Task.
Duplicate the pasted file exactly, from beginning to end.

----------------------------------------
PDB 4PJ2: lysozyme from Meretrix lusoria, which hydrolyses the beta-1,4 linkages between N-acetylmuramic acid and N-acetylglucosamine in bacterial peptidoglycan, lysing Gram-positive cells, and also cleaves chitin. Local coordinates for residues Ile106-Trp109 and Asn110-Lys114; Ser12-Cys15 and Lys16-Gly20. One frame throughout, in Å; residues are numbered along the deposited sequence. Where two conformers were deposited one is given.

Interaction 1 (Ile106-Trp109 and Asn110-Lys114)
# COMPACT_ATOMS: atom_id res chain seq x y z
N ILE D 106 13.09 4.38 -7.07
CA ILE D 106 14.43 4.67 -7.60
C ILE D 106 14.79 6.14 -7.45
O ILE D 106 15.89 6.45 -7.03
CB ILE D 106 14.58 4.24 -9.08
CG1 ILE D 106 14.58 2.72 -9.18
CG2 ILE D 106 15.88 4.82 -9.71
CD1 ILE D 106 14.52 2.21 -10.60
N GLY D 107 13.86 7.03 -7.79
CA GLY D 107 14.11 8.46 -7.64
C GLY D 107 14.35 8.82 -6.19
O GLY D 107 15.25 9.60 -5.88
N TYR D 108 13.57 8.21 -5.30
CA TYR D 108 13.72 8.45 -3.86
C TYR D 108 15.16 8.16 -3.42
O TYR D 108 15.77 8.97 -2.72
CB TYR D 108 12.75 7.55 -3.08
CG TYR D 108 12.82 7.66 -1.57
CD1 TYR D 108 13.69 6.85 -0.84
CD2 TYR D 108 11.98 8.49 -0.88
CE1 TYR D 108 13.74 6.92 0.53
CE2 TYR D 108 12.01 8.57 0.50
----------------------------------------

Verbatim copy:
PDB 4PJ2: lysozyme from Meretrix lusoria, which hydrolyses the beta-1,4 linkages between N-acetylmuramic acid and N-acetylglucosamine in bacterial peptidoglycan, lysing Gram-positive cells, and also cleaves chitin. Local coordinates for residues Ile106-Trp109 and Asn110-Lys114; Ser12-Cys15 and Lys16-Gly20. One frame throughout, in Å; residues are numbered along the deposited sequence. Where two conformers were deposited one is given.

Interaction 1 (Ile106-Trp109 and Asn110-Lys114)
# COMPACT_ATOMS: atom_id res chain seq x y z
N ILE D 106 13.09 4.38 -7.07
CA ILE D 106 14.43 4.67 -7.60
C ILE D 106 14.79 6.14 -7.45
O ILE D 106 15.89 6.45 -7.03
CB ILE D 106 14.58 4.24 -9.08
CG1 ILE D 106 14.58 2.72 -9.18
CG2 ILE D 106 15.88 4.82 -9.71
CD1 ILE D 106 14.52 2.21 -10.60
N GLY D 107 13.86 7.03 -7.79
CA GLY D 107 14.11 8.46 -7.64
C GLY D 107 14.35 8.82 -6.19
O GLY D 107 15.25 9.60 -5.88
N TYR D 108 13.57 8.21 -5.30
CA TYR D 108 13.72 8.45 -3.86
C TYR D 108 15.16 8.16 -3.42
O TYR D 108 15.77 8.97 -2.72
CB TYR D 108 12.75 7.55 -3.08
CG TYR D 108 12.82 7.66 -1.57
CD1 TYR D 108 13.69 6.85 -0.84
CD2 TYR D 108 11.98 8.49 -0.88
CE1 TYR D 108 13.74 6.92 0.53
CE2 TYR D 108 12.01 8.57 0.50